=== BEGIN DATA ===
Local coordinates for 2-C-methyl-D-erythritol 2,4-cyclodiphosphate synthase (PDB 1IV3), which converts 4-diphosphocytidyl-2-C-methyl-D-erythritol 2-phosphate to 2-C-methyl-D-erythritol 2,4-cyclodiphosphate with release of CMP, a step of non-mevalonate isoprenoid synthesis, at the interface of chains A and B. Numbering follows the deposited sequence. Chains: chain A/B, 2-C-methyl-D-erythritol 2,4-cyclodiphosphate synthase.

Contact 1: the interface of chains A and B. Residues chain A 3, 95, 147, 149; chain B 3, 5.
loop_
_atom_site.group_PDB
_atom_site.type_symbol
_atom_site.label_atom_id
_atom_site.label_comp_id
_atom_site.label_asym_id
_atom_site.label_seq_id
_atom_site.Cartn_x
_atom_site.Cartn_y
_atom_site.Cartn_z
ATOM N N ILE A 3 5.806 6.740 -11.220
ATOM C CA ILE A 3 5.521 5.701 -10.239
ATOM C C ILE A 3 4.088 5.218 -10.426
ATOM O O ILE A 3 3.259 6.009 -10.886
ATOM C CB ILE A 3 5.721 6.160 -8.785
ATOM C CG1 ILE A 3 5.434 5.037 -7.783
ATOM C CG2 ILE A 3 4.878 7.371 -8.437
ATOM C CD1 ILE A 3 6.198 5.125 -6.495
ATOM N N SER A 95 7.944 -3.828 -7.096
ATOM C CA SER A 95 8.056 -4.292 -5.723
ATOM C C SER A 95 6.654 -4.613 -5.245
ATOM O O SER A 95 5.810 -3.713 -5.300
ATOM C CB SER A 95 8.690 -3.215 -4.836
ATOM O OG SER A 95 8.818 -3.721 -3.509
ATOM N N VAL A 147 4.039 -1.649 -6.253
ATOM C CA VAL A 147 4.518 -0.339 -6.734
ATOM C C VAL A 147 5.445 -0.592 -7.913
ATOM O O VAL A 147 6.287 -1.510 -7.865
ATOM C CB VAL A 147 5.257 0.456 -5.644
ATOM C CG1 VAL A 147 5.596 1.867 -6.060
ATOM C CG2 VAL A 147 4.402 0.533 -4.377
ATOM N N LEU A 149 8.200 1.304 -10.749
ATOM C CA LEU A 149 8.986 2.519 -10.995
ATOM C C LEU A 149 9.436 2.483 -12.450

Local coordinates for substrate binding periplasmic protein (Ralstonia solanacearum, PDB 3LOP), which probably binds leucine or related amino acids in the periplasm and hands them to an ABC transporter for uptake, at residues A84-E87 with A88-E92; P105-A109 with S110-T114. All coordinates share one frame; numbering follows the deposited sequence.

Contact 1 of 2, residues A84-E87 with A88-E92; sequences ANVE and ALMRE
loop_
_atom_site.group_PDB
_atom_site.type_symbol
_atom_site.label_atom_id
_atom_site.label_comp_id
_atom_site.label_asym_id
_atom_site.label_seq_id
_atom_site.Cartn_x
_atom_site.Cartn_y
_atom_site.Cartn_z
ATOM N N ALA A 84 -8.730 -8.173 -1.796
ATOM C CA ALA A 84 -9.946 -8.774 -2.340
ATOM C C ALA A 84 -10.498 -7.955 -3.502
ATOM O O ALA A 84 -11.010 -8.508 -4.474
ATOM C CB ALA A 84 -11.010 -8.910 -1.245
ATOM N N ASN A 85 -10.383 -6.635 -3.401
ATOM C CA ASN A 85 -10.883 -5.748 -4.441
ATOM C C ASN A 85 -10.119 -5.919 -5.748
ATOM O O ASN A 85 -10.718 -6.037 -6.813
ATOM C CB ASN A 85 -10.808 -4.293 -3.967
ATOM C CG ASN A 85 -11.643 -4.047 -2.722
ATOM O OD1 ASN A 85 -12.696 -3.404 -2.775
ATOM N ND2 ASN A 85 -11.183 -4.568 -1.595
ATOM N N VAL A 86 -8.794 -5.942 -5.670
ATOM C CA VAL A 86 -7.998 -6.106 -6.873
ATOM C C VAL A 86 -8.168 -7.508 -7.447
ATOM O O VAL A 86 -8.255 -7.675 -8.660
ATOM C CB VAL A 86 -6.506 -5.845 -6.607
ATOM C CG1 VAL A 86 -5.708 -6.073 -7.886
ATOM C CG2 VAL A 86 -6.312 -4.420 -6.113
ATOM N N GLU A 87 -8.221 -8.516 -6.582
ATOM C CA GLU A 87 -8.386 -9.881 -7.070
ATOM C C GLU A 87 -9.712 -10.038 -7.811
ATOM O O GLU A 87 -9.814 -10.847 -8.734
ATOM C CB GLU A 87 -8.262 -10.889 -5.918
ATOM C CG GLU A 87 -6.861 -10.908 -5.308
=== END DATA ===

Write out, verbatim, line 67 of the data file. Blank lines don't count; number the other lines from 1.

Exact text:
ATOM C CG1 VAL A 86 -5.708 -6.073 -7.886